The goal of good writing is to “Show, don’t tell.”
This blog post is written by Kali Luckhee. Last spring Pownal Street Press was lucky to have Kali intern with us. She has a BA (Honours) in English Literature from Ryerson/Toronto Metropolitan University and has just completed a Publishing: Books, Magazines, and Electronic graduate certificate. She’s taken many writing courses during her undergrad and certificate, and love to share tips to improve your writing.
Let’s talk about improving your description skills in writing. Creating vivid descriptions can make the reading experience more memorable. These are called the Golden Details.
Show your readers the picture, by using all their senses. Adding sounds, smells, and feel makes the details even more concrete for the reader, and these moments can stay in a reader’s mind— long after they’ve put down the book.
Today’s exercise: Take a minute to observe the people and objects around you. Think about how you can describe someone’s headphones, their hair, a dog, or the subway map. It can be anything. Then write a description for those items. What are their characteristics? What aspects of the items interest you? Practice describing them using the five senses.
When I was trying to create more vivid pictures in my short stories, I practiced this everyday on the subway, on the way to school. This practice made my stories come alive when I could give my characters and even objects descriptions that invoked more than one sense. You never need to use all five, three is always a good rule, it’s enough to provide a clear image without overwhelming the reader.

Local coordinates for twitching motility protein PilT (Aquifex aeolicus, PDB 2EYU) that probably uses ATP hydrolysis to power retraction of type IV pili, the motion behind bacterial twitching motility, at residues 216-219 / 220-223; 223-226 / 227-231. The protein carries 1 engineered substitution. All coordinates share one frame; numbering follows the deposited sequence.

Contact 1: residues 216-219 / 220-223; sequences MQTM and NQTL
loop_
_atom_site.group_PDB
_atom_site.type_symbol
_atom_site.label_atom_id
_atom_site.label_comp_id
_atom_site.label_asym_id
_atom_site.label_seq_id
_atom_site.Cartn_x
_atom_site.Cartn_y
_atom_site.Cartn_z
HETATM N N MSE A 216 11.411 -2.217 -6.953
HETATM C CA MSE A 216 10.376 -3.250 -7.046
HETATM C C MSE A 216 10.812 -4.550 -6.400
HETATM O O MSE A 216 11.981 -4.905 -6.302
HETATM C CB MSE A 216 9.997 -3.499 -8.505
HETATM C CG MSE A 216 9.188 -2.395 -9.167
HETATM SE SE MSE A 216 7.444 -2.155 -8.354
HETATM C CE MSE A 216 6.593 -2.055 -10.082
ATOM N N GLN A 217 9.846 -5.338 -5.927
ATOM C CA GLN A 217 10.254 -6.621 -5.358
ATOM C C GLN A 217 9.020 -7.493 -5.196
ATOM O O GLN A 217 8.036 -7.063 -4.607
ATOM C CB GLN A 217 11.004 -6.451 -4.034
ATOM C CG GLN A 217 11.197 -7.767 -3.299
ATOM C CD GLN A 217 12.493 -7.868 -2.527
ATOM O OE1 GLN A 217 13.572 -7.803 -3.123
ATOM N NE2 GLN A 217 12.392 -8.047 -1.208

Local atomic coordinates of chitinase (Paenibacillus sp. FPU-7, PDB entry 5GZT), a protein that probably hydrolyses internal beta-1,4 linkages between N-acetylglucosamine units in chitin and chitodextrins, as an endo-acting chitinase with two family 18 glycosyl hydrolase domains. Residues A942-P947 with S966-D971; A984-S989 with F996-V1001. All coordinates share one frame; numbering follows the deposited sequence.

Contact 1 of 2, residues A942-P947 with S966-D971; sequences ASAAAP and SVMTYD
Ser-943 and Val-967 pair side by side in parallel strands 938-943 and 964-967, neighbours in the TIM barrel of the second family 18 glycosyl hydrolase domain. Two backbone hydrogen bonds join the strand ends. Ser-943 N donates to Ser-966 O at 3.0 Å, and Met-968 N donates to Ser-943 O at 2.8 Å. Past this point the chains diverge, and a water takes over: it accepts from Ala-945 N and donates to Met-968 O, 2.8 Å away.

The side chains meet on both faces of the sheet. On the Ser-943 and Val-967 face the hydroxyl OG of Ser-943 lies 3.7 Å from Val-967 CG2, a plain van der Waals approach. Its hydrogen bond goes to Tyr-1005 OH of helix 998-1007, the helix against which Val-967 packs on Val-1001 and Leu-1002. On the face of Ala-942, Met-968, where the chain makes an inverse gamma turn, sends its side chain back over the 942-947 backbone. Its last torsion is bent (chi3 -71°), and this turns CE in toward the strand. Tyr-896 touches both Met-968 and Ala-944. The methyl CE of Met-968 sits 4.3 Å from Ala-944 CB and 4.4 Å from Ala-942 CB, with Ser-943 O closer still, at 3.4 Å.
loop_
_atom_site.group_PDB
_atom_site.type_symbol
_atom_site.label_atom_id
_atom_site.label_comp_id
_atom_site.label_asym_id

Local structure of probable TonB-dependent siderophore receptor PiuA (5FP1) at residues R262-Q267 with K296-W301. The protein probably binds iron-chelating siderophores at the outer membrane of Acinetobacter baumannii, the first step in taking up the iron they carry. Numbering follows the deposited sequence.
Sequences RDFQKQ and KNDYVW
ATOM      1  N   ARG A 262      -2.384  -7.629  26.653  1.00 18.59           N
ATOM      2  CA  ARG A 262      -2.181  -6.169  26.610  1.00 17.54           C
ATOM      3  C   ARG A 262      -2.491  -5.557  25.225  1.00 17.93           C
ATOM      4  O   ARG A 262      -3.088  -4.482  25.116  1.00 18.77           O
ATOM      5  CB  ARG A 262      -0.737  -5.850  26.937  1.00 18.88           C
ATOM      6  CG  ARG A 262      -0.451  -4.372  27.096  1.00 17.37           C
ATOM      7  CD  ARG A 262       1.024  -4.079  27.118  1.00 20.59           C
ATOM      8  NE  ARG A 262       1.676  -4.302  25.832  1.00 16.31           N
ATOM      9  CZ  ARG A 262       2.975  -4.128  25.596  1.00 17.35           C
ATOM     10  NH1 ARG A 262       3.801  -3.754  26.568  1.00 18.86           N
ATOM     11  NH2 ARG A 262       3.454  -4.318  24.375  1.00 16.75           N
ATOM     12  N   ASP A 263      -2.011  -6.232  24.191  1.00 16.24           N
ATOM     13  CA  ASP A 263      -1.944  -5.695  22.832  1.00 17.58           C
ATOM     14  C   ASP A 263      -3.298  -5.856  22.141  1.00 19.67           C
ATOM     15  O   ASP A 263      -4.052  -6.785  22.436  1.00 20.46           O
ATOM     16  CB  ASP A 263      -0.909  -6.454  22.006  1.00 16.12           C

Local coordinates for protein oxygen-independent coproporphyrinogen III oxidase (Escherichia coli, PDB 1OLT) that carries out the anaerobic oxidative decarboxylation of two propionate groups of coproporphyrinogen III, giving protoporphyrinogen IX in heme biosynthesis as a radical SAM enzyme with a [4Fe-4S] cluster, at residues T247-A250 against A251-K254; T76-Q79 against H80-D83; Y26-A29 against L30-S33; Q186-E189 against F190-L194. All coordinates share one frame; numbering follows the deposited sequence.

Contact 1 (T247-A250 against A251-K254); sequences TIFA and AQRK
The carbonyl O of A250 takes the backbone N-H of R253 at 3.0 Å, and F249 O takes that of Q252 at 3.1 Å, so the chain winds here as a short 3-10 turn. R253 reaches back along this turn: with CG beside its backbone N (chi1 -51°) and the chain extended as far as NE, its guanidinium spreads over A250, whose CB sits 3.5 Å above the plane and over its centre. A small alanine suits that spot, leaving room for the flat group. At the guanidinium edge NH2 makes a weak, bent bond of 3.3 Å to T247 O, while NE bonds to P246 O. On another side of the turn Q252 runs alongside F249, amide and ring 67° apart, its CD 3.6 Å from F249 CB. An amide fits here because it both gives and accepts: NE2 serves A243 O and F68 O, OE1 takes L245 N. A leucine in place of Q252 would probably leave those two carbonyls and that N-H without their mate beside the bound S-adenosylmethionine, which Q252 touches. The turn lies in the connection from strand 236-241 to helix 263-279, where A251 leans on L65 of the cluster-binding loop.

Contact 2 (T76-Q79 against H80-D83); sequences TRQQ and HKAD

Once you’ve honed your descriptive writing skills, use them intentionality. Does your description move the story along? Does it provide information? You decide.
This kind of practice can take a sentence like this:
The woman across from me was wearing a scarf. This doesn’t tell us anything about the woman besides that it’s cold outside.
The woman across from me was wearing a silk forest green scarf carefully wrapped around her neck. This description gives us more information about the woman. The colour allows us to visualize it. The fabric description allows us to feel the scarf. The way it is wrapped tells us about the effort the woman puts into her appearance. And ultimately, this description gives us more information about the woman herself and the setting.
We all have descriptive moments and memories that stick out so clearly to us. Practice describing these moments— when something is crystal clear to you— will make you a better writer, and help you draw the reader into your world
Take a few minutes today and try it out.